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WikiLeaks founder Julian Assange arrested in London

WikiLeaks founder Julian Assange arrested in London

VIDEO: Julian Assange Arrested in London

WikiLeaks founder Julian Assange arrested in London

London Metropolitan police arrested WikiLeaks founder Julian Assange on Thursday on a charge of breach of bail conditions and an extradition request from the United States.

>> Read more trending news 

In an indictment unsealed Thursday by the Justice Department, officials said Assange was suspected of conspiring with former U.S. Army intelligence analyst Chelsea Manning to break into a classified government computer.

>> From Cox Media Group's Jamie Dupree: Assange charged in conspiracy with Chelsea Manning 

The federal charge stems from March 2010, when authorities say Assange “agreed to assist Manning in cracking a password stored on United State Department of Defense computers connected to the Secret Internet Protocol Network, a United States government network used for classified documents and communications.”

>> Julian Assange arrest: What charge is Assange facing in the U.S.?

Here are the latest updates:

Update 10 p.m. EDT April 11: A senior Ecuadorian official says a Swedish software developer living in Quito and who is allegedly close to Wikileaks founder Julian Assange has been arrested as authorities attempt to dismantle a blackmail ring that in recent days had threatened to retaliate against President Lenin Moreno.

The official said Ola Bini was arrested Thursday at Quito’s airport as he was preparing to board a flight for Japan.

The official spoke on the condition of anonymity and didn’t provide any additional details about Bini.

Update 12:55 p.m. EDT April 11: Despite his praise of WikiLeaks and Assange during the run up to the 2016 presidential election, President Donald Trump told reporters Thursday that he knows “nothing about WikiLeaks.”

“It’s not my thing,” Trump said.

He said any decision about prosecuting Assange would fall to U.S. Attorney General William Barr.

Update 11:15 a.m. EDT April 11: Jennifer Robinson, Assange’s attorney, said she and her client will fight extradition to the United States.

“This sets a dangerous precedent for all media organizations in Europe and around the world,” Robinson said.

WikiLeaks editor-in-chief Kristinn Hrafnsson criticized the decision to arrest Assange for “publishing work nine years ago.”

“This is journalism,” he told reporters gathered outside the courthouse in London on Thursday. “It’s called conspiracy -- it’s conspiracy to commit journalism.”

Update 10 a.m. EDT April 11: A judge in the United Kingdom found Assange guilty Thursday morning of a charge of failing to surrender in connection to a 2012 case, according to BBC News.

Assange had entered an innocent plea to a charge that he failed to surrender to custody under an order for his extradition to Sweden, where he was facing allegations of sexual assault. The sexual assault charges have since been dropped, but a charge of skipping bail remained in place.

Assange is expected to appear next in court by video link on May 2 to face extradition to the U.S. 


Update 9:35 a.m. EDT April 11: In a statement released Thursday, an attorney for Assange called his client’s arrest “an unprecedented effort by the United States seeking to extradite a foreign journalist to face criminal charges of publishing truthful information,”

“It is bitterly disappointing that a country would allow someone to whom it has extended citizenship and asylum to be arrested in its embassy,” Assange attorney Barry Pollack said.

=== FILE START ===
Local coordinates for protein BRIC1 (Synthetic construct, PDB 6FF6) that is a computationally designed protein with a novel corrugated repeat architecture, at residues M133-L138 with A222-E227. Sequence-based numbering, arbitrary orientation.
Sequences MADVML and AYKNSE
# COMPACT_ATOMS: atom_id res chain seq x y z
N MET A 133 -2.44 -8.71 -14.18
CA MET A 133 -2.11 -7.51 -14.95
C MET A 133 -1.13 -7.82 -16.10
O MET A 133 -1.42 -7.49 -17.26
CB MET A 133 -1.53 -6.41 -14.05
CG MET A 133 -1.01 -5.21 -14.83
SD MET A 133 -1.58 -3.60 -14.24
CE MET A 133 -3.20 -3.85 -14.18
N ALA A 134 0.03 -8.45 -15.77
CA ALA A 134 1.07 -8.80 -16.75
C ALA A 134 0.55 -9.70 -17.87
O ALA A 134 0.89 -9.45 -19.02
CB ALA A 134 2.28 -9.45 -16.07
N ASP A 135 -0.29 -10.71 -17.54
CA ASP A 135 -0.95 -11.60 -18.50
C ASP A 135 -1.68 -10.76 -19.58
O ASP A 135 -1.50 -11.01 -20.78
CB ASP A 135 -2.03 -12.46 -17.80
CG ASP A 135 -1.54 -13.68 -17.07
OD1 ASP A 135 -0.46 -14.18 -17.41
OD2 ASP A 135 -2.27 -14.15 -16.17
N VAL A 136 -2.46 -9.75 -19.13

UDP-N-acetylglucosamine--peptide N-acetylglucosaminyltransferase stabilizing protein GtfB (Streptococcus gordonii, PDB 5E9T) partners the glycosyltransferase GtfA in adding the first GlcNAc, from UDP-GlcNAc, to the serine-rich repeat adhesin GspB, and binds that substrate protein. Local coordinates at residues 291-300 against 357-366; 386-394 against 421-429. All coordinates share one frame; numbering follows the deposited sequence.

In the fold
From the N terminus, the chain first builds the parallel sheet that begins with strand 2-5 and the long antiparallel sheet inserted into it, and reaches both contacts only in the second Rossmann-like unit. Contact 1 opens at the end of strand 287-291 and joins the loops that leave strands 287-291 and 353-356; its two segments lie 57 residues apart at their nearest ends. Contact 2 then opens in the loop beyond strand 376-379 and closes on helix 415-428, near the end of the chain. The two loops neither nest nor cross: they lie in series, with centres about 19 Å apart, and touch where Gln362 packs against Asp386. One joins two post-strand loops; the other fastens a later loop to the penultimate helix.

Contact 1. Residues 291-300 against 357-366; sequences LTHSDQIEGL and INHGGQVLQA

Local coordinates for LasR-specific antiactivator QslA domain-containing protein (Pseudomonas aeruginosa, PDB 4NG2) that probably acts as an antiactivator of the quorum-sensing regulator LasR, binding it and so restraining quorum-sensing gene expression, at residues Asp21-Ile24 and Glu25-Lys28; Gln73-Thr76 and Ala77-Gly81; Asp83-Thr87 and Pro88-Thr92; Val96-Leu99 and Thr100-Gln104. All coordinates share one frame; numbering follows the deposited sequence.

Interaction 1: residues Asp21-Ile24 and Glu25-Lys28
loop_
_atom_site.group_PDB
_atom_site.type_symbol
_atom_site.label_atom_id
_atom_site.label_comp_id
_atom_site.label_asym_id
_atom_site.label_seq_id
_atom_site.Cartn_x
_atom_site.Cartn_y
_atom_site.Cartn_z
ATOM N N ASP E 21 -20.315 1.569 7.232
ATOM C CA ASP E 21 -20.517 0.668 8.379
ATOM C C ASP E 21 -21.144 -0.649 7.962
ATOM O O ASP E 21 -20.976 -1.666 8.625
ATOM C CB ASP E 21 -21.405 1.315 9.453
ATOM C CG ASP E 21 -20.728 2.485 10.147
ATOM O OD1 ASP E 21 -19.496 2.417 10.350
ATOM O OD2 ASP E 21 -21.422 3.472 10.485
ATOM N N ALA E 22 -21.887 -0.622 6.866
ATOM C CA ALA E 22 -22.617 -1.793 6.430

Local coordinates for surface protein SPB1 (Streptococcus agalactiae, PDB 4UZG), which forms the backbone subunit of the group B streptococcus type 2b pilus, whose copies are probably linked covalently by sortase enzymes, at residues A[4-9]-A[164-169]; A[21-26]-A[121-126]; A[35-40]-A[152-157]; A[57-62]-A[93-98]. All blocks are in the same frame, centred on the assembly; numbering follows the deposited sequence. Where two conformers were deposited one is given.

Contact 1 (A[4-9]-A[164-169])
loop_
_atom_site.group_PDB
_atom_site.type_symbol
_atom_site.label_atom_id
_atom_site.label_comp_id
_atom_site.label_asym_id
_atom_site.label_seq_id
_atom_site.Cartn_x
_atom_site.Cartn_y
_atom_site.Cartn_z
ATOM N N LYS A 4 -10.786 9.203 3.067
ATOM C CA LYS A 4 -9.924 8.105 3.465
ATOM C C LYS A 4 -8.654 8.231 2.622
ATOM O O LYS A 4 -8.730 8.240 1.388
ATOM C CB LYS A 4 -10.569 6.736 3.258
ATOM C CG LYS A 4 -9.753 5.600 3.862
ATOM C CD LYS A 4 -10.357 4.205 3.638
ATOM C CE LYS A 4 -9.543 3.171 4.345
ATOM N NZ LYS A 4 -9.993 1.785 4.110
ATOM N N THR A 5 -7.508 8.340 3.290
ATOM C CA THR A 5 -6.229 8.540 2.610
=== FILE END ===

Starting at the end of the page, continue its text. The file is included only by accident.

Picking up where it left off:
WikiLeaks editor Kristinn Hrafnsson and Jennifer Robinson, Assange’s U.K. lawyer, are expected to make a statement later Thursday.


Update 9:10 a.m. EDT April 11: In an indictment released Thursday by the Justice Department, officials said Assange was accused of conspiring with Chelsea Manning in the 2010 WikiLeaks dump.

Authorities said Thursday morning in a press release that Assange was charged with one count of conspiracy to commit computer intrusion for agreeing to break a password to a classified U.S. government computer. 

“The indictment alleges that in March 2010, Assange engaged in a conspiracy with Chelsea Manning, a former intelligence analyst in the U.S. Army, to assist Manning in cracking a password stored on U.S. Department of Defense computers connected to the Secret Internet Protocol Network (SIPRNet), a U.S. government network used for classified documents and communications,” officials said. “Manning, who had access to the computers in connection with her duties as an intelligence analyst, was using the computers to download classified records to transmit to WikiLeaks.”

Update 8:55 a.m. EDT April 11: The Justice Department is expected to soon announce the charges Assange is facing after police in London arrested him Thursday on a charge of breach of bail conditions and an extradition request from the U.S.

British Prime Minister Theresa May addressed Assange’s arrest while speaking to Parliament on Thursday, thanking police for their professionalism.

“This goes to show that in the United Kingdom no one is above the law,” she said.


Update 8:40 a.m. EDT April 11: Assange gave photographers a thumbs up from inside a police vehicle after he was taken into custody Thursday in London.


A spokesperson for the United Kingdom's Home Office confirmed to The Guardian that Assange "is accused in the United State of America (of) computer-related offences." Officials did not immediately elaborate on the charges Assange faces.

Update 7:56 a.m. EDT April 11: Metropolitan police have confirmed that Assange “has been further arrested in relation to an extradition warrant on behalf of the United States authorities.” 

>> See the tweet here


Update 7:42 a.m. EDT April 11: According to USA Today, Assange’s attorney, Jen Robinson, said her client was “arrested not just for breach of bail conditions but also in relation to a US extradition request.”

>> See her tweets here


Original report: WikiLeaks founder Julian Assange has been arrested in London, Metropolitan police announced Thursday.


Officers arrested the 47-year-old Australia native at the Ecuadorian Embassy in London for “failing to surrender to the court” in connection with a 2012 warrant, authorities said in a press release. Police escorted him out of the embassy, where he had been staying for nearly seven years, shortly after Ecuador withdrew his asylum Thursday, authorities said.

>> Watch the video here


Ecuador President Lenin Moreno said the country revoked Assange’s asylum because he “repeatedly violated international conventions and protocols of co-existence.”

>> See the tweet here


>> Read more trending news 

When Assange originally sought asylum, he had been facing extradition to Sweden in connection with a sexual assault case, CNN reported. Although those charges were eventually dropped, he stayed in the embassy “because he feared arrest and extradition to the United States for publishing thousands of classified military and diplomatic cables through WikiLeaks,” The Associated Press reported.